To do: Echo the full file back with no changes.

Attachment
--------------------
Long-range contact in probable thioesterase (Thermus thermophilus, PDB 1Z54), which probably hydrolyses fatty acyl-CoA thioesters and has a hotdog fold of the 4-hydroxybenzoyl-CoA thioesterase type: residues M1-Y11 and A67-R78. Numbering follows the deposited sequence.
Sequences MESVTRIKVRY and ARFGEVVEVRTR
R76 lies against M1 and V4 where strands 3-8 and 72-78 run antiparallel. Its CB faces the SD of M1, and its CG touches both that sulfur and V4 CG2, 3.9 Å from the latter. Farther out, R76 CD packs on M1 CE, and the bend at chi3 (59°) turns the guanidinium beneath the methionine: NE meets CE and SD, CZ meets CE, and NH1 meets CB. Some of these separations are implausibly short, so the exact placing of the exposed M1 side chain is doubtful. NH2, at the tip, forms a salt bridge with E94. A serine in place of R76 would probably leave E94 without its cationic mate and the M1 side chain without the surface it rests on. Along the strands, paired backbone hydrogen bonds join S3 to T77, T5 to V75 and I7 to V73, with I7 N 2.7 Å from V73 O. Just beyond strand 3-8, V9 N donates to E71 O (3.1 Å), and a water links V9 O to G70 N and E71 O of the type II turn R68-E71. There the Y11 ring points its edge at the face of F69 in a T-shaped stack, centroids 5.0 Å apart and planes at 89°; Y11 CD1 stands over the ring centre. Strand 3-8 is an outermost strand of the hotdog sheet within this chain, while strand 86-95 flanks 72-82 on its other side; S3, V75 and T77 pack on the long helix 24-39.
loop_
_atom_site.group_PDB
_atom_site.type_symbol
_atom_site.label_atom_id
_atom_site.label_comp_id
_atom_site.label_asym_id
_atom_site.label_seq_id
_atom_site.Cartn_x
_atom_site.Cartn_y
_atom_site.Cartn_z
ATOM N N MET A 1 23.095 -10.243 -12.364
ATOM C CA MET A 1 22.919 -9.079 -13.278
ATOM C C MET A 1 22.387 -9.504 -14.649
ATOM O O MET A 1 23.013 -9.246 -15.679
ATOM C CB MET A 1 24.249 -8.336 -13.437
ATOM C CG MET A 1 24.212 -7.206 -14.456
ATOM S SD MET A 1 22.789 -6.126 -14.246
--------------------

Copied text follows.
Long-range contact in probable thioesterase (Thermus thermophilus, PDB 1Z54), which probably hydrolyses fatty acyl-CoA thioesters and has a hotdog fold of the 4-hydroxybenzoyl-CoA thioesterase type: residues M1-Y11 and A67-R78. Numbering follows the deposited sequence.
Sequences MESVTRIKVRY and ARFGEVVEVRTR
R76 lies against M1 and V4 where strands 3-8 and 72-78 run antiparallel. Its CB faces the SD of M1, and its CG touches both that sulfur and V4 CG2, 3.9 Å from the latter. Farther out, R76 CD packs on M1 CE, and the bend at chi3 (59°) turns the guanidinium beneath the methionine: NE meets CE and SD, CZ meets CE, and NH1 meets CB. Some of these separations are implausibly short, so the exact placing of the exposed M1 side chain is doubtful. NH2, at the tip, forms a salt bridge with E94. A serine in place of R76 would probably leave E94 without its cationic mate and the M1 side chain without the surface it rests on. Along the strands, paired backbone hydrogen bonds join S3 to T77, T5 to V75 and I7 to V73, with I7 N 2.7 Å from V73 O. Just beyond strand 3-8, V9 N donates to E71 O (3.1 Å), and a water links V9 O to G70 N and E71 O of the type II turn R68-E71. There the Y11 ring points its edge at the face of F69 in a T-shaped stack, centroids 5.0 Å apart and planes at 89°; Y11 CD1 stands over the ring centre. Strand 3-8 is an outermost strand of the hotdog sheet within this chain, while strand 86-95 flanks 72-82 on its other side; S3, V75 and T77 pack on the long helix 24-39.
loop_
_atom_site.group_PDB
_atom_site.type_symbol
_atom_site.label_atom_id
_atom_site.label_comp_id
_atom_site.label_asym_id
_atom_site.label_seq_id
_atom_site.Cartn_x
_atom_site.Cartn_y
_atom_site.Cartn_z
ATOM N N MET A 1 23.095 -10.243 -12.364
ATOM C CA MET A 1 22.919 -9.079 -13.278
ATOM C C MET A 1 22.387 -9.504 -14.649
ATOM O O MET A 1 23.013 -9.246 -15.679
ATOM C CB MET A 1 24.249 -8.336 -13.437
ATOM C CG MET A 1 24.212 -7.206 -14.456
ATOM S SD MET A 1 22.789 -6.126 -14.246